In today's lead editorial, The New York Times wrings its hands over the enormous size of New York's pension problems. That doesn't stop them from criticizing the Republican governors in the Midwest who are trying to prevent their states from becoming New York:
Although taxpayers are on the hook for the recession’s costs, most state employees pay only 3 percent of their salaries to their pensions, half the level of most state employees elsewhere. Their health insurance payments are about half those in the private sector.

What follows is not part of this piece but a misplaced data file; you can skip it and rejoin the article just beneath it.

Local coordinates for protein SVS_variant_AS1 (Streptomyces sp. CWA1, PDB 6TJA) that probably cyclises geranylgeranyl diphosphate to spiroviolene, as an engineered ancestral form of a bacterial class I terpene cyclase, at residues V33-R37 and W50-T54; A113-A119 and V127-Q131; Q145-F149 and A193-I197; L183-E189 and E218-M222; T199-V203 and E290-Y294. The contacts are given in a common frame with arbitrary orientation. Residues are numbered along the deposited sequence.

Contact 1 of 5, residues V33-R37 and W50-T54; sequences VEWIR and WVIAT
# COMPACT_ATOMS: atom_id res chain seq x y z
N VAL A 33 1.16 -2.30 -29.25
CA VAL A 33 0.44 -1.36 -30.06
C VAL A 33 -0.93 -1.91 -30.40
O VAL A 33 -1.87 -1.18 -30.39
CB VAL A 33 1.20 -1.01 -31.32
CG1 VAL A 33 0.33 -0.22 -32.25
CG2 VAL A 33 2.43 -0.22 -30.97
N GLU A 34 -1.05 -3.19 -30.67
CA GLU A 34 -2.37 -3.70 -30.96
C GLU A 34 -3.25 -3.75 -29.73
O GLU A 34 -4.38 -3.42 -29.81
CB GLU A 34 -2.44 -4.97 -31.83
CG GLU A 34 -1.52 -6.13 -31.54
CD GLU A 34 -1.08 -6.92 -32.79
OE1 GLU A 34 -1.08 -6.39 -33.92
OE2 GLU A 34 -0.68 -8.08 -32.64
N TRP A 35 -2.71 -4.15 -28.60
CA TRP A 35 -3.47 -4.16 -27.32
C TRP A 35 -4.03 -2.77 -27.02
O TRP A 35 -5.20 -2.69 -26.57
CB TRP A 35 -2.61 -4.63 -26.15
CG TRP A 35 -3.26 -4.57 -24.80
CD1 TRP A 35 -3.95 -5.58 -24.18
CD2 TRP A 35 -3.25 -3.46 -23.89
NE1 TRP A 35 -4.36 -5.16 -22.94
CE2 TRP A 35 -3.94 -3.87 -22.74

In all, the salaries and benefits of state employees add up to $18.5 billion, or a fifth of New York’s operating budget. Unless those costs are reined in, New York will find itself unable to provide even essential services.
To point out these alarming facts is not to be anti- union, or anti-worker. In recent weeks, Republican politicians in the Midwest have distorted what should be a serious discussion about state employees’ benefits, cynically using it as a pretext to crush unions.
So in other words, it's okay to tackle your state's pension problem, but only after it's become a full-blown crisis. And if you're a Republican, probably not even then.